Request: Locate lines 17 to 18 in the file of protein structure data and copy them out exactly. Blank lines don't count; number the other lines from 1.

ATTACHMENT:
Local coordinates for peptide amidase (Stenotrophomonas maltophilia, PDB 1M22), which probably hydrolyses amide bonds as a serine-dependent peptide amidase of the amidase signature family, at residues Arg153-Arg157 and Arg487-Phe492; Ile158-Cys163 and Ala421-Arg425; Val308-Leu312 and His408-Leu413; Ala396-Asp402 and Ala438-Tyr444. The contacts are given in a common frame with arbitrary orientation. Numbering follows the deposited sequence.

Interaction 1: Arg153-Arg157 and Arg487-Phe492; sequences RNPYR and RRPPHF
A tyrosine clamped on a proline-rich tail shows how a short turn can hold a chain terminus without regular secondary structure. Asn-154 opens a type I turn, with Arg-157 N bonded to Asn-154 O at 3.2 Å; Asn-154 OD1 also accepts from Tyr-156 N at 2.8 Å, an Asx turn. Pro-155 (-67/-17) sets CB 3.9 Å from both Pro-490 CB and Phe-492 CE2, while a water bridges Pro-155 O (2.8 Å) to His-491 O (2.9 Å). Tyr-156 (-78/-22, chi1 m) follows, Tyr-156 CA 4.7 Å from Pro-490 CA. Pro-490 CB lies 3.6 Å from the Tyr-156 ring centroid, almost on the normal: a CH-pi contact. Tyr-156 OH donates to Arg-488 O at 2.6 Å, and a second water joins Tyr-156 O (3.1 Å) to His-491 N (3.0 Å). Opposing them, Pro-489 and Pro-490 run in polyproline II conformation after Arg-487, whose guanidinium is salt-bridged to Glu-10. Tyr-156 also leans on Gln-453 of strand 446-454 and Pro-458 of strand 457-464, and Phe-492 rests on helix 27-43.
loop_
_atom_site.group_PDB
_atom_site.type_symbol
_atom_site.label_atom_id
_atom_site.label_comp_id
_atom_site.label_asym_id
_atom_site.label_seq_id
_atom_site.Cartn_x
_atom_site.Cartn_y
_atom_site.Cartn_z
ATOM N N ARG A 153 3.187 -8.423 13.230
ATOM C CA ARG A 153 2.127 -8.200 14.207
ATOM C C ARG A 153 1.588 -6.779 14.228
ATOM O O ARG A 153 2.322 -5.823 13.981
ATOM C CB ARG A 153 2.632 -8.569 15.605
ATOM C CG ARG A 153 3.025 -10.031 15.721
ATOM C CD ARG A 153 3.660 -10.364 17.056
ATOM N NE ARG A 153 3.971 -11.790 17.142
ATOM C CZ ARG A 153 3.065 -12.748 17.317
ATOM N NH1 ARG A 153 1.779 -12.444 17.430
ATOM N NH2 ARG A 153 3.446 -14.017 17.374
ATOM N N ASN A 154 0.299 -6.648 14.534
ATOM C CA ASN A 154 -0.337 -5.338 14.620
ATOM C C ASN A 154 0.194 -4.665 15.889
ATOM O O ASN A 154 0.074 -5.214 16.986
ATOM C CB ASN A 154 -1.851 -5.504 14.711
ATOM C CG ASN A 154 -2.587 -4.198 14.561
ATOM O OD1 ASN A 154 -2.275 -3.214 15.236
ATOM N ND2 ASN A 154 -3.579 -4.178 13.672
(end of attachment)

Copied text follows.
ATOM O O ARG A 153 2.322 -5.823 13.981
ATOM C CB ARG A 153 2.632 -8.569 15.605